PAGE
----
Tagged with: assistive technology disabilities life Technology
Assistive Technology is making it easier for people with disabilities to use the computer, call their loved ones, and travel from place to place. A new line of gadgets is helping people with disabilities become more independent. From computing accessories for paraplegics to specialized alarm clocks for people who are deaf, these products are practical solutions to help with daily living. Checkout the available technological options to help you participate in todays computerized world!
People who are injured or have a disability might have trouble using the computer if they don’t have full use of their arms or hands. A pair of accessories is making it easier for these users to log on. The Footime Foot Mouse from InkyDoo.com enables users to scroll, toggle and click their computer cursors with their feet. The mouse also features programmable buttons for website shortcuts and an on-screen window that demonstrates all functions. Coupled with an on-screen keyboard, Footime allows people to use their computers hands-free. The Windows 7 on-screen keyboard has word prediction, so it’s easier for Foot Mouse users to type.
If you or your children have a developmental disability, a high-quality tablet or smartphone may help. There are a plethora of apps that can help assist anyone. Verizon Insider’s Guide highlights a handful including TapToTalk, a subscription-based app loaded with 2,600 images to help non-verbal children communicate. This augmentative and alternative communication solution is part of a wider AAC platform that uses pictures instead of text. Other great solutions like Cool Reader functions for children with Dyslexia, and The Scholastic Reading Timer is ideal for kids with ADHD.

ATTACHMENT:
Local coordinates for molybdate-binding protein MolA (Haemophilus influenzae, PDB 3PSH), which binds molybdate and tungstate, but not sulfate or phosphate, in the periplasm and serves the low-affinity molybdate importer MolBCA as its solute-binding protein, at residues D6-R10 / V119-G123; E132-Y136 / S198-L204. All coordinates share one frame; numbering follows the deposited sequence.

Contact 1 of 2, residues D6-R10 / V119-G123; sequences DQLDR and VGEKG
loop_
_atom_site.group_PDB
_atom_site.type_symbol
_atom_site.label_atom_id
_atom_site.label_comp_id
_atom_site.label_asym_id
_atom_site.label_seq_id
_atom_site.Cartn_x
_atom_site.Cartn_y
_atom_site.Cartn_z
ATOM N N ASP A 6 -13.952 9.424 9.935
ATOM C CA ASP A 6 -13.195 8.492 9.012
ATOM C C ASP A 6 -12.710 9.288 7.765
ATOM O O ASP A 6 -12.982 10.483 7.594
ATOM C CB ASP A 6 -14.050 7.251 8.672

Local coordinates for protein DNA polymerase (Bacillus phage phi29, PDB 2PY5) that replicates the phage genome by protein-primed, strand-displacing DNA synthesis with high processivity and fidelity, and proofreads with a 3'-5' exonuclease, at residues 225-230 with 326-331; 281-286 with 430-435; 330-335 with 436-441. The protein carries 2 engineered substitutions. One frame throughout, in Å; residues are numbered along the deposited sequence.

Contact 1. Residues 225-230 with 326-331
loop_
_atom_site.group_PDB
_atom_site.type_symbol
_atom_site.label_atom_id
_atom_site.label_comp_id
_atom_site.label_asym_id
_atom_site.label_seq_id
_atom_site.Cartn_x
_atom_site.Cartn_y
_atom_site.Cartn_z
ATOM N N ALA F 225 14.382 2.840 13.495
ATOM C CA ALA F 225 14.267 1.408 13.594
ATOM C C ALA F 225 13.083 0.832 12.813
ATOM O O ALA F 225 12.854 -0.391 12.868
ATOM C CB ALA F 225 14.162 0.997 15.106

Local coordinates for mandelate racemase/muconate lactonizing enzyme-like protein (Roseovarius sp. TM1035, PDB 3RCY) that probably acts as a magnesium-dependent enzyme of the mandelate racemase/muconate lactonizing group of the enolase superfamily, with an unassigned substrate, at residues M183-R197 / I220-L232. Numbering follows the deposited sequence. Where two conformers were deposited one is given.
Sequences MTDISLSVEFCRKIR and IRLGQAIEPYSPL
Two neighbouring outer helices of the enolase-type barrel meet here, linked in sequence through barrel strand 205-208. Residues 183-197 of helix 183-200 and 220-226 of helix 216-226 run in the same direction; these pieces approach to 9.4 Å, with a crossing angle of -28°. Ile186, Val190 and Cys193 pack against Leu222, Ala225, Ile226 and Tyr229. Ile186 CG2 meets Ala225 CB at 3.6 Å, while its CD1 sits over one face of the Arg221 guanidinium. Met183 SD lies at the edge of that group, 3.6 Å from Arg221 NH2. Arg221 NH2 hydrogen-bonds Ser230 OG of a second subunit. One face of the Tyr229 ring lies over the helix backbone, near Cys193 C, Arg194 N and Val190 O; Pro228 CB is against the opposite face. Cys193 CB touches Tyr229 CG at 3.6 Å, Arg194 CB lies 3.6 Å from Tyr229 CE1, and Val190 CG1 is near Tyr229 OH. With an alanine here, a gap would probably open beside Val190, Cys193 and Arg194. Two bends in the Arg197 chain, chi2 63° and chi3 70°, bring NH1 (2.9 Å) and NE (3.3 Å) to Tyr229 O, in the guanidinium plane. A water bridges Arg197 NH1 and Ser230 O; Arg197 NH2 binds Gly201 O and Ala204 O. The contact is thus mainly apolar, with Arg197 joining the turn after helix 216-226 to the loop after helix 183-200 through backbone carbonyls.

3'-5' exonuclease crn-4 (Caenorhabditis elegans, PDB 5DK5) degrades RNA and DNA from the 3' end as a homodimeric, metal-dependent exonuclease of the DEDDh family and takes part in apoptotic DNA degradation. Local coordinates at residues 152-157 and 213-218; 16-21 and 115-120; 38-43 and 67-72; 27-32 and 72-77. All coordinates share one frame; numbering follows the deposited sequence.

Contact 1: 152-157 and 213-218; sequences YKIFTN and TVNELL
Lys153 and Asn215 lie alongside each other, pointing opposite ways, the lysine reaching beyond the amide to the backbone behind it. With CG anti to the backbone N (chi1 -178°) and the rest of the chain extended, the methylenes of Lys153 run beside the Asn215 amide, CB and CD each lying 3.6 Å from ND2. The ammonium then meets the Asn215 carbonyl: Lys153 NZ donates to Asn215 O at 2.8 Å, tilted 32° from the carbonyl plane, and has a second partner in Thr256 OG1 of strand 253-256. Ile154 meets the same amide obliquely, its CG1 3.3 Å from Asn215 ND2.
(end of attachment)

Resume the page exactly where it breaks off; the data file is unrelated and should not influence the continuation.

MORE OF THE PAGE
Search-giant Google shook up the technology industry when it introduced the first computing headset, Google Glass. With its ability to receive voice commands, this device is especially significant to those people with disabilities. Google Glass brings many of the functions of a smartphone to eye level. Those without the ability to use smartphones can still record video, get directions and browse the web on a moment’s notice. Google Glass is still in beta testing, but it should be released to the public sometime in 2014. People who are not able to conventionally use their tablets and smartphones will love the convenience of this hands-free device.
Vibrating Alarm Clock
Most adults depend on the loud clatter of an alarm to wake them up in the morning. People with hearing-impairments might need some other sort of catalyst to disturb their slumber. Harris Communications addressed this concern with its Alarm Clock Pro Vibrating Clock. Not only does this device vibrate to alert sleepers, it also features four flashing LED lights. The smart snooze options gradually reduces from nine to two-minute intervals. The Harris Communications Alarm Clock Pro provides the perfect tool to start the day off right.
High-tech electronics are fun, but many people are missing out on the convenience of a portable grabber. The TeleStik AD3000 is the Rolls Royce of reacher grabbers. This TeleStik features a telescoping arm that extends to 34 inches. This portable reacher is handy around the house, at the grocery store or in the car. For people who use a wheelchair, a portable grabber is an inexpensive, life-changing device.
What other gadgets do you know that benefit people with disabilities? Are there any tech items that benefit you? Let us hear your comments.